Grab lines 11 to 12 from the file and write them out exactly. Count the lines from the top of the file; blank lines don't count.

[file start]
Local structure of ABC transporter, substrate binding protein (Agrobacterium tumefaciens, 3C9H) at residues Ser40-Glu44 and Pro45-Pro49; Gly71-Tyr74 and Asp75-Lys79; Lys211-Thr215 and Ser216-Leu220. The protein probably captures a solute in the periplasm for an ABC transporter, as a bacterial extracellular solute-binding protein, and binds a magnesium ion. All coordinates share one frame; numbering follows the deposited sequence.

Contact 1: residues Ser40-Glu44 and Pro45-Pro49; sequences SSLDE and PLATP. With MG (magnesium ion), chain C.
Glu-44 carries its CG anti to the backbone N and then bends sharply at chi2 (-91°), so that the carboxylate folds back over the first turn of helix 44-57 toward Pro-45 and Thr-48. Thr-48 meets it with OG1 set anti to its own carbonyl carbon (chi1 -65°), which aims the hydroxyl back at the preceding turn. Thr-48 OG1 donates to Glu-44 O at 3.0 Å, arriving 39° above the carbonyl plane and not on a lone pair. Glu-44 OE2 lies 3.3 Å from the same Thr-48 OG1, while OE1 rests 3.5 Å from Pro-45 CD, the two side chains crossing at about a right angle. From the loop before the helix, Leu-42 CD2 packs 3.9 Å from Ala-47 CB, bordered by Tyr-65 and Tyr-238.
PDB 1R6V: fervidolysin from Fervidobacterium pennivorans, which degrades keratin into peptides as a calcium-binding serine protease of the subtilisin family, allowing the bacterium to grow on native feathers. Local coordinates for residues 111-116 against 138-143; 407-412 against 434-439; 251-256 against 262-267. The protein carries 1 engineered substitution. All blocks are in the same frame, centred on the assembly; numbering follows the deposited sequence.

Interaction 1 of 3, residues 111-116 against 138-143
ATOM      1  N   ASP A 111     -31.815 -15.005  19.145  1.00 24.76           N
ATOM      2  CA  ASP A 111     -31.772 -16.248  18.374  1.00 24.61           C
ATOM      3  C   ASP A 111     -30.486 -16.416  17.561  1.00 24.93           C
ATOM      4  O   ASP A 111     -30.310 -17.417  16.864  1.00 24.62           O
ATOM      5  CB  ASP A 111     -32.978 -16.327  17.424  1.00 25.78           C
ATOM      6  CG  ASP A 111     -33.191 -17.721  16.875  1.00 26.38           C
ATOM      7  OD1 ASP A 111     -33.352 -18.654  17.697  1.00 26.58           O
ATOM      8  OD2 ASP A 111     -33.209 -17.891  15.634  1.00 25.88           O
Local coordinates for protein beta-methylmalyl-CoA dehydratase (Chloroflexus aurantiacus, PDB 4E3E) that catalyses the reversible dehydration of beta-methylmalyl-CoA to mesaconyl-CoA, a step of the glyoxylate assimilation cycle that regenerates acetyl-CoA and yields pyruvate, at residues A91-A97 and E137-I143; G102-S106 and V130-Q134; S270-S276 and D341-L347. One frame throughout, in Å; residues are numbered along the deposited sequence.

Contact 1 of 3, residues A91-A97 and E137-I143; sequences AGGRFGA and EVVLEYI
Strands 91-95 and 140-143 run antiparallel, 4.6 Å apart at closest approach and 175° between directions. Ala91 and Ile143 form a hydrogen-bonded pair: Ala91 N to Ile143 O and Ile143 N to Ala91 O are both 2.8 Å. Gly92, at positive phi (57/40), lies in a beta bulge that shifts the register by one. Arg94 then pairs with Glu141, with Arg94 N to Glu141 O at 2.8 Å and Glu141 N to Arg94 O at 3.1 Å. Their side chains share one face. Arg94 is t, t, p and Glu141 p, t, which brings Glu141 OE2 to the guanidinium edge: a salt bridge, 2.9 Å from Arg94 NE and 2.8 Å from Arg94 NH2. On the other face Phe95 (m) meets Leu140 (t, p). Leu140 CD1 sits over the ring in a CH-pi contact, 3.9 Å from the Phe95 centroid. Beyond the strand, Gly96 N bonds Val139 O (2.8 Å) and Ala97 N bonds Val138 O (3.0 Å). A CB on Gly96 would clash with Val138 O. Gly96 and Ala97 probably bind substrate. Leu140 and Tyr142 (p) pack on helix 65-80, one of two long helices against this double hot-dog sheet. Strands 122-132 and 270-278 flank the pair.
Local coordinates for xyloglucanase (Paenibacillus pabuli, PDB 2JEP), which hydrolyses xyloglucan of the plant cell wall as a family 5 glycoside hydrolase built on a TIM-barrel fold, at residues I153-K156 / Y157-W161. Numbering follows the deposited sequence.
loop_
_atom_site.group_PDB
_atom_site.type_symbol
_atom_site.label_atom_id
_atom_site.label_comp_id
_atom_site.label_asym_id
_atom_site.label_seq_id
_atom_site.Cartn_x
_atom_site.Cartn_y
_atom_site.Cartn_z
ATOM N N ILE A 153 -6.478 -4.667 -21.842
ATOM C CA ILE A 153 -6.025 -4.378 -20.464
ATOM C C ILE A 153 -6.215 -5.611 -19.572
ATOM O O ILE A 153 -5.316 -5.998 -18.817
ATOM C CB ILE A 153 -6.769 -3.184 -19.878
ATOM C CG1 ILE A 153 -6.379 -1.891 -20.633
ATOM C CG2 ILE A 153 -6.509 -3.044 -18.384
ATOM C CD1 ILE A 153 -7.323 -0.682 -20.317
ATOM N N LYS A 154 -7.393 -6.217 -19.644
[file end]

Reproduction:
ATOM      6  CG  ASP A 111     -33.191 -17.721  16.875  1.00 26.38           C
ATOM      7  OD1 ASP A 111     -33.352 -18.654  17.697  1.00 26.58           O